The Ghana Ports and Harbours Authority (GPHA) has commended the Ghana Shippers Authority (GSA) for its continuous sensitization of haulage truck drivers and owners on the rules and regulations covering transit trade activities in Ghana.
Mrs Esther Gyebi-Donkor, GPHA General Manager for Marketing and Corporate Affairs, who gave the commendation at the Fourth GSA Sensitization Workshop held in Tema for haulage truck drivers, said the need for such training could not be overemphasized.
She said the drivers and owners of the trucks were crucial in the transportation of the cargoes that were brought to the ports, as well as delivering the same to the people.
Mrs Gyebi-Donkor who chaired the workshop said, without the drivers the cargo would not get to its destinations, adding that they were critical in the supply value chain.
She added that “there are lots of stakeholders that they come into contact with while they are on the corridor to their destinations, these stakeholders have various rules and regulations that they need to abide by.
“It is therefore prudent that GSA has dedicated the years to bring new regulations and policies or emphasize some of these happenings to them.”
She said the awareness creation would help the transit corridor to have fewer confrontations among partners and improve on the service delivery to Ghana’s landlocked countries which were important in keeping the various agencies running.
Mrs Gyebi-Donkor said to have an improved corridor devoid of problems and agitations, all stakeholders needed to play their roles in a manner that was befitting of their expectations of each other, and by so doing, growing the business with each other to their mutual benefits.
She said it was an established fact that Ghana’s ports were not only competing with itself, as when it comes to transit trade, but there were also equally, strong ports in Lomé, Abidjan, Cotonou, and even far away Dakar to compete with.
She said to win more market shares, there was the need to improve on the ways of doing business at the port and along the corridor.
She said the GPHA and its partners like the GSA had proven that Ghana could do it, as now, the country’s ports were running efficiently compared to competitors in the sub-region after a lot of resources had been invested into improving the services offered to clients both at ports and points of exits such as Paga.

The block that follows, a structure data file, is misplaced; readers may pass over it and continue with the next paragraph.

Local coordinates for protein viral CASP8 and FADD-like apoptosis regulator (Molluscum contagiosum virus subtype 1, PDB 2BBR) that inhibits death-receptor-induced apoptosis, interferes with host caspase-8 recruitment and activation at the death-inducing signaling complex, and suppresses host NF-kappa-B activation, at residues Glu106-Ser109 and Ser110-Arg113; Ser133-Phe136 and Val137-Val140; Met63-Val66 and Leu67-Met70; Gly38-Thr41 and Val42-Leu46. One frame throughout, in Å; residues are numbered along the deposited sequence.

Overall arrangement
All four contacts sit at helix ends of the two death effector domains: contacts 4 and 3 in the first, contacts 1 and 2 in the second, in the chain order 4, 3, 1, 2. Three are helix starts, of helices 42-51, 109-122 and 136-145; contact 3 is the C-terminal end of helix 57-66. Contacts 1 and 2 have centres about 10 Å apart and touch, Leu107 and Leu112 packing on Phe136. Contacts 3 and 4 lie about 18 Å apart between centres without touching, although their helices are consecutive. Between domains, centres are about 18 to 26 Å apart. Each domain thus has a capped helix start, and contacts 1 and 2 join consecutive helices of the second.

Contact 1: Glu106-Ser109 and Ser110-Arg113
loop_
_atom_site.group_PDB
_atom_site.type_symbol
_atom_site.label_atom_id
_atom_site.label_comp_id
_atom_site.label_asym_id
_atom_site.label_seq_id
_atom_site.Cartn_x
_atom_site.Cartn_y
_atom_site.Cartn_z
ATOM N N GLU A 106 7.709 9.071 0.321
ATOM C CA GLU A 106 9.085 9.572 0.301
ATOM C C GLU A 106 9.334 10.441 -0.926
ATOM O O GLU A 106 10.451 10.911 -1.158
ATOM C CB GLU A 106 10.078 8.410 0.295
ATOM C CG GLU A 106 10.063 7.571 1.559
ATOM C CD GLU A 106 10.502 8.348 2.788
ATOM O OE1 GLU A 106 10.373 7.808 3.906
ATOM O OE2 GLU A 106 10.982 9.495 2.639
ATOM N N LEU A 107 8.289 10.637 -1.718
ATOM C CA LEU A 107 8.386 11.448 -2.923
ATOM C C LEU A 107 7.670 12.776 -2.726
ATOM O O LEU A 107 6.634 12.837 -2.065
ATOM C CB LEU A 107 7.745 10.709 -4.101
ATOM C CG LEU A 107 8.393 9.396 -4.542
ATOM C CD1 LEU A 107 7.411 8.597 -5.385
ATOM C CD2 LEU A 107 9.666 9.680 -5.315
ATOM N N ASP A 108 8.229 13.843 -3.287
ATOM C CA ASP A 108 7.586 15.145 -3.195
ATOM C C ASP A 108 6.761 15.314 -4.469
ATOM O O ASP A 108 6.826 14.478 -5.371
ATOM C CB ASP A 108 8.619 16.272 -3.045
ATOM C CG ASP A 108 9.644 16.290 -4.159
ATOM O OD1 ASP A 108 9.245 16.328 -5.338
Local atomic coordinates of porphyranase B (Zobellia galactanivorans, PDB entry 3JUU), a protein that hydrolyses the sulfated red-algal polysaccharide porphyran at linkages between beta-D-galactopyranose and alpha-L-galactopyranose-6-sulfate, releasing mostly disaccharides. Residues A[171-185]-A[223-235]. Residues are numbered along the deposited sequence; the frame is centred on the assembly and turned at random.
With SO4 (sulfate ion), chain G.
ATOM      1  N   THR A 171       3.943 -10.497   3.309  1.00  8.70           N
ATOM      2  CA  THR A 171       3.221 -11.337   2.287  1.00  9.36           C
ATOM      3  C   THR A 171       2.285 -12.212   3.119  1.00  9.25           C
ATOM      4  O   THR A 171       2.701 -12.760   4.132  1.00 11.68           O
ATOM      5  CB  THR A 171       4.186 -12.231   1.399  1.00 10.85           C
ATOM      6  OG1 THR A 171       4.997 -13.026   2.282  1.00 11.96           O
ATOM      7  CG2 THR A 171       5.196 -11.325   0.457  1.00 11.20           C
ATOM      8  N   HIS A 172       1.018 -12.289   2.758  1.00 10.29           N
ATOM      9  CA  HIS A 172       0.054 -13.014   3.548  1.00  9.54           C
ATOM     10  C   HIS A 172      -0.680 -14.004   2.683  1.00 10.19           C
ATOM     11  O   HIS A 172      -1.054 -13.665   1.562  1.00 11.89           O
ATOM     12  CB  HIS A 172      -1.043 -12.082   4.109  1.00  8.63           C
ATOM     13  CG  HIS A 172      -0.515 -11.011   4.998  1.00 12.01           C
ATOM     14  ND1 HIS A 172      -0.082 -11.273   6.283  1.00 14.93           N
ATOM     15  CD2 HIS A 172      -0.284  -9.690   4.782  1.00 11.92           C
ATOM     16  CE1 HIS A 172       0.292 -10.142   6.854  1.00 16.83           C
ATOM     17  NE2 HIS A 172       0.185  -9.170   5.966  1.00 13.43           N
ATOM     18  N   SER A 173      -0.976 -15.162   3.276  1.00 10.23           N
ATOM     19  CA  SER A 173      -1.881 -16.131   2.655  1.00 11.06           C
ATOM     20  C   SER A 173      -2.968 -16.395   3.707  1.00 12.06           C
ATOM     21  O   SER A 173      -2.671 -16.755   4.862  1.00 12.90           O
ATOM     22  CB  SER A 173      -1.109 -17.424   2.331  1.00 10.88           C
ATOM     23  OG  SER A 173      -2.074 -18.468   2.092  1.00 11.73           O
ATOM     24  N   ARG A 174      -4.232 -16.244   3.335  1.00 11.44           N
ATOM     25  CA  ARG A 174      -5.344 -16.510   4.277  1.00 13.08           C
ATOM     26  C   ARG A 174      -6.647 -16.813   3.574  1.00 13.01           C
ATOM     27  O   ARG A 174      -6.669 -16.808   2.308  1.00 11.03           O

Recounting some incidents that occurred last year on the corridor, she said while some drivers were brutalized at the Yapei Police checkpoint in July, some Ghanaians and Nigerien drivers were also manhandled in Burkina Faso.
In addition, some 15 Ghanaian haulage trucks loaded with alum became stranded in Ouagadougou which took about four and six months to respectively release seven and eight of the trucks after GPHA collaborated with other stakeholders.
“While I agree that the above complaints and incidents are genuine and sometimes can be frustrating, I dare say that some of them are self-inflicted, for example, loading any truck of cargo without recourse to laws and regulations governing their carriage.
“Some drivers allowed their trucks to be overloaded, while you do that you give some few officials within the chain the cause to harass you unnecessarily, this is condemnable in all forms,” she stated.
Answering a question on the activities of some elongated trucks that load from the port and have issues manoeuvring, she said the GPHA would engage all stakeholders on the possible measures to solve the problem as some truck owners alter the original length of the trucks.
She said efforts from the GPHA to check such trucks by engaging some consultants to inspect them were met by some stiff opposition from the drivers who hitherto had denied being behind the elongation of the trucks.
Ms Benonita Bismarck, GSA Chief Executive Officer, on her part noted that the haulage truck owners and their drivers had a crucial role to play in the achievement of the objectives of the African Continental Free Trade Area (AfCFTA).
Ms Bismarck said the haulage truck owners and drivers would enhance the prospects of the AfCFTA through their facilitation of the exportation and importation of cargoes across the sub-region.
She added that the expected increase in trade in goods in the free trade area would mainly be carried by the haulage trucks to provide fresh opportunities for the haulage industry, especially for the benefit of the landlocked countries.